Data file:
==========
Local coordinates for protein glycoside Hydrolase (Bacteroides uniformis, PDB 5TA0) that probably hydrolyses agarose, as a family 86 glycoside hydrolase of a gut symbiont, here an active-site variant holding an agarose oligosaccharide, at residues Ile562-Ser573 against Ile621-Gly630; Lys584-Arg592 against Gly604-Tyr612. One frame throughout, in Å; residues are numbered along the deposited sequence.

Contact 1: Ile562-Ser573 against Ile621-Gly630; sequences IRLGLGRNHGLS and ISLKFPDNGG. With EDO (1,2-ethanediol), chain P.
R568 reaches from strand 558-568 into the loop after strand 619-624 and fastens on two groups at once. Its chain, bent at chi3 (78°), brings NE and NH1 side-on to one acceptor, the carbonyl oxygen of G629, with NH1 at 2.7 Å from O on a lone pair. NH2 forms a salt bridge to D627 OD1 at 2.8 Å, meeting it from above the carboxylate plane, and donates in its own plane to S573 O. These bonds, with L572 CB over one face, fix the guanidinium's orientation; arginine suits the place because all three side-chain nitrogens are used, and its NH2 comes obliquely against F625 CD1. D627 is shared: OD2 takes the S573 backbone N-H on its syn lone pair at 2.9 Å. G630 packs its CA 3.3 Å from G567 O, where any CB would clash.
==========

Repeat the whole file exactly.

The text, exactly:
Local coordinates for protein glycoside Hydrolase (Bacteroides uniformis, PDB 5TA0) that probably hydrolyses agarose, as a family 86 glycoside hydrolase of a gut symbiont, here an active-site variant holding an agarose oligosaccharide, at residues Ile562-Ser573 against Ile621-Gly630; Lys584-Arg592 against Gly604-Tyr612. One frame throughout, in Å; residues are numbered along the deposited sequence.

Contact 1: Ile562-Ser573 against Ile621-Gly630; sequences IRLGLGRNHGLS and ISLKFPDNGG. With EDO (1,2-ethanediol), chain P.
R568 reaches from strand 558-568 into the loop after strand 619-624 and fastens on two groups at once. Its chain, bent at chi3 (78°), brings NE and NH1 side-on to one acceptor, the carbonyl oxygen of G629, with NH1 at 2.7 Å from O on a lone pair. NH2 forms a salt bridge to D627 OD1 at 2.8 Å, meeting it from above the carboxylate plane, and donates in its own plane to S573 O. These bonds, with L572 CB over one face, fix the guanidinium's orientation; arginine suits the place because all three side-chain nitrogens are used, and its NH2 comes obliquely against F625 CD1. D627 is shared: OD2 takes the S573 backbone N-H on its syn lone pair at 2.9 Å. G630 packs its CA 3.3 Å from G567 O, where any CB would clash.